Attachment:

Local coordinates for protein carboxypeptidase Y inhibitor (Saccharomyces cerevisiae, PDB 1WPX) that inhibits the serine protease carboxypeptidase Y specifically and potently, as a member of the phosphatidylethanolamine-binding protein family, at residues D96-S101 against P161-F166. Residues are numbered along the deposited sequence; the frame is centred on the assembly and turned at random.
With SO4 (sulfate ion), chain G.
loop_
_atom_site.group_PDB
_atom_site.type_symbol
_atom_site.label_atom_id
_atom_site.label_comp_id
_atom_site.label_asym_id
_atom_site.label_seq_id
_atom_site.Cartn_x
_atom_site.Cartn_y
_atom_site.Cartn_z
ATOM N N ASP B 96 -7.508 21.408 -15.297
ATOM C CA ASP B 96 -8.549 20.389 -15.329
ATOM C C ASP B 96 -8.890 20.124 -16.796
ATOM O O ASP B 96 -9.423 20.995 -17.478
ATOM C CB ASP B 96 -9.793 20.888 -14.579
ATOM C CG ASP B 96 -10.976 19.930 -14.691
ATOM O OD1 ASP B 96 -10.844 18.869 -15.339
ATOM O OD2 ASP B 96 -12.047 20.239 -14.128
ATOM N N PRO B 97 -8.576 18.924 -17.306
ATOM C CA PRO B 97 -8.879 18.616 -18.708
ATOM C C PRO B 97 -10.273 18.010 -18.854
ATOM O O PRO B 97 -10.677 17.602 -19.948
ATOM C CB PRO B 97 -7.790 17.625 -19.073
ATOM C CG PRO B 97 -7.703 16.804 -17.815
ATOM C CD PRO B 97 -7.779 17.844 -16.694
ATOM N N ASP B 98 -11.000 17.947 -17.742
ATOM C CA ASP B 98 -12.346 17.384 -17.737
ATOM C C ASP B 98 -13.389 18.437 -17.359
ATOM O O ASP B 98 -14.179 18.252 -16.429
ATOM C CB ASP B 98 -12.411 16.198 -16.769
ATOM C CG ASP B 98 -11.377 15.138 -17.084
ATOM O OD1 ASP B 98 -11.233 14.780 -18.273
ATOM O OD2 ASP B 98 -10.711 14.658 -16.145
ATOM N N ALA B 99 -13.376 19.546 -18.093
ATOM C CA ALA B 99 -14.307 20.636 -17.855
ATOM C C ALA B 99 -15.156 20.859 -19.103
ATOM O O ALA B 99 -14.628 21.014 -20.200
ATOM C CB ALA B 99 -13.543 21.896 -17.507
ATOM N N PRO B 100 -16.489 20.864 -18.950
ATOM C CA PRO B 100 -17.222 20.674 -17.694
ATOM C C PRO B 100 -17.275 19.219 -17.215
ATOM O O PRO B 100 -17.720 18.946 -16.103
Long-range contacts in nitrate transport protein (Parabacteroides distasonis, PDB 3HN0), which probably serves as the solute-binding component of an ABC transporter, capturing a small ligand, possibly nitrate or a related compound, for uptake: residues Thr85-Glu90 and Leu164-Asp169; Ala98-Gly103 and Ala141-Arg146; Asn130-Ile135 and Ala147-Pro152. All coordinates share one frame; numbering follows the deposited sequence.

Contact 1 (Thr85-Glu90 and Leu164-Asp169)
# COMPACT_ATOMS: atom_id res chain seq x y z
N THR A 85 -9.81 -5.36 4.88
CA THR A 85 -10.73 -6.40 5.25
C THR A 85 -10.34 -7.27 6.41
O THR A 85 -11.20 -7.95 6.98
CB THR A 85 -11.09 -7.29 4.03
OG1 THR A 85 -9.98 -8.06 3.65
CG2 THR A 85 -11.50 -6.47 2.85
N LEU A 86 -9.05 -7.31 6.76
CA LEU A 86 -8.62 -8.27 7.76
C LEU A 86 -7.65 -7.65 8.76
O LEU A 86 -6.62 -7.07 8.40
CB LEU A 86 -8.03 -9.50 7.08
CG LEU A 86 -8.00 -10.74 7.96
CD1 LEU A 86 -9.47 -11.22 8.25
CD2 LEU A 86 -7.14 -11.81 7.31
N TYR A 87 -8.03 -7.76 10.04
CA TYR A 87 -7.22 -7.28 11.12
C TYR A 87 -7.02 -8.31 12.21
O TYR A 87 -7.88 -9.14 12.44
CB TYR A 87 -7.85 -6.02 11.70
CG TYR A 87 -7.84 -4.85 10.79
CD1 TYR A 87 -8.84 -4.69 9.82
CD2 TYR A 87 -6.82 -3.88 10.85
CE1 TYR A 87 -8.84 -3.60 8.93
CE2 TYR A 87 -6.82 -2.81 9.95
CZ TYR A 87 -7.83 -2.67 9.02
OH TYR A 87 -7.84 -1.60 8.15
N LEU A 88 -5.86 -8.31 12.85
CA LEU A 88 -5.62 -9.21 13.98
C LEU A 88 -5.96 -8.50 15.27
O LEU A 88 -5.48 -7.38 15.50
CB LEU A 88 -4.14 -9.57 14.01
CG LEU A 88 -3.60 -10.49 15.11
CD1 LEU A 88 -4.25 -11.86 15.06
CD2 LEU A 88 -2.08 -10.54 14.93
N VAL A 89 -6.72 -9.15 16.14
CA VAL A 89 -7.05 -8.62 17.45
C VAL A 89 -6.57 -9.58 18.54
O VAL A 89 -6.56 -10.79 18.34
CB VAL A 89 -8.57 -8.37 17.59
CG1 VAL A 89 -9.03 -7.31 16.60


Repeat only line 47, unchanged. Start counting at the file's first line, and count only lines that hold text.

# COMPACT_ATOMS: atom_id res chain seq x y z